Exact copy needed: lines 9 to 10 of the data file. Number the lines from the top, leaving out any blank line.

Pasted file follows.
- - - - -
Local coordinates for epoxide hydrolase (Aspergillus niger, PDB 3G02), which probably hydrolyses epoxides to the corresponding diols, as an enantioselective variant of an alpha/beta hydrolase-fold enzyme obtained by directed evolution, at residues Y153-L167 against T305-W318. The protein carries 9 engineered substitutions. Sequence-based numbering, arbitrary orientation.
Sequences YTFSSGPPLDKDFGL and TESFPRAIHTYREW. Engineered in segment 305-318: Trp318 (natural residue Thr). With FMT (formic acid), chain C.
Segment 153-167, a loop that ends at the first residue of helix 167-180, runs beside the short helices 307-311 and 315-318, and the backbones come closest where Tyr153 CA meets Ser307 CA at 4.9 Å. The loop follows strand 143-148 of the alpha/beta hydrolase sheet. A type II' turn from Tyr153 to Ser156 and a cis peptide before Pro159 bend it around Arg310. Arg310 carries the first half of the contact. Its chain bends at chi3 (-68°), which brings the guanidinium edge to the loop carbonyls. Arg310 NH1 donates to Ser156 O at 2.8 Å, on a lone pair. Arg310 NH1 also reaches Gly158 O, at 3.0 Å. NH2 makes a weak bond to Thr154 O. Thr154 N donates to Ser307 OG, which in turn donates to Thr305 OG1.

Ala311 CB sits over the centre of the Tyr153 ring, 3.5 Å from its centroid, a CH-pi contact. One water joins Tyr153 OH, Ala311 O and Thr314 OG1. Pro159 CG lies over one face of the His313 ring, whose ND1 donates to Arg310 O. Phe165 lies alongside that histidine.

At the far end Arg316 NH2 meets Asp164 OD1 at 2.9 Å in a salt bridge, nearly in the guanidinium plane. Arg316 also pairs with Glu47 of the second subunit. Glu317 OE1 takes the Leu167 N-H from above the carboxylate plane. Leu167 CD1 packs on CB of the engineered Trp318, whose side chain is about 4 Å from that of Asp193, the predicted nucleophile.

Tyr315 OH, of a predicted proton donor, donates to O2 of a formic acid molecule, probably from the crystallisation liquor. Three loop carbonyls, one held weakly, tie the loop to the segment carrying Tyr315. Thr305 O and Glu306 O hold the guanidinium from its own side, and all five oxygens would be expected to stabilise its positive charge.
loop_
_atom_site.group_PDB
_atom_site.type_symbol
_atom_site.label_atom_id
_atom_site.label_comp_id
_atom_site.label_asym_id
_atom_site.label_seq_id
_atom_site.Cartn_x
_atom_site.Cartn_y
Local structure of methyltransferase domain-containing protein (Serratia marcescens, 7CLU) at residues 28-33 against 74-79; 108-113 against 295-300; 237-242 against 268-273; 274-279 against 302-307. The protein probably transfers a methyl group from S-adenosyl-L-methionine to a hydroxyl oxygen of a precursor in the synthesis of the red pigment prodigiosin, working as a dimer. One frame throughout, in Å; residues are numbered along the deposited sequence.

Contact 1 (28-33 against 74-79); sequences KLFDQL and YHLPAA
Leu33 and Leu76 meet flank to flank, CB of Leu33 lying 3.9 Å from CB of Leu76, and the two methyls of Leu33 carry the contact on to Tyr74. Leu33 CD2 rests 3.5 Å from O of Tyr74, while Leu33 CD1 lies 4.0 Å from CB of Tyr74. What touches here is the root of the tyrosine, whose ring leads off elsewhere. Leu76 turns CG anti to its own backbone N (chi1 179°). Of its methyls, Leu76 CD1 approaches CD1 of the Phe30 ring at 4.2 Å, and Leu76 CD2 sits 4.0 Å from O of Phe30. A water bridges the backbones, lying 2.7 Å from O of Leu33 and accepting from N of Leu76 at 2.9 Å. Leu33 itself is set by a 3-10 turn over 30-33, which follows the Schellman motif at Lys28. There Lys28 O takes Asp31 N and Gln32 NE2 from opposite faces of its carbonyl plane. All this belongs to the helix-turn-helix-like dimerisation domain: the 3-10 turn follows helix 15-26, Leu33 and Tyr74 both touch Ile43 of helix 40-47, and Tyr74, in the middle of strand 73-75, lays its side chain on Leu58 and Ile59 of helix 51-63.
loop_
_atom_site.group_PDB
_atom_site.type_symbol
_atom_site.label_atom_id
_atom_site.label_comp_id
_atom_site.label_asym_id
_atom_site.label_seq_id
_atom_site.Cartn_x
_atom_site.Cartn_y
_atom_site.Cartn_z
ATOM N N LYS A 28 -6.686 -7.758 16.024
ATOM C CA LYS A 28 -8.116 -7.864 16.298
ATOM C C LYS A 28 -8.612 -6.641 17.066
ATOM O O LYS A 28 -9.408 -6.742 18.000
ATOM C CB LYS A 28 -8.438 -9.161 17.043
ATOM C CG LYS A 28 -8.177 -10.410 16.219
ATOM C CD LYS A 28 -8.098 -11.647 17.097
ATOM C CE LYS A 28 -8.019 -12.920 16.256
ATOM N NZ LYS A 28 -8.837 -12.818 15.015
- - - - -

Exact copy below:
_atom_site.type_symbol
_atom_site.label_atom_id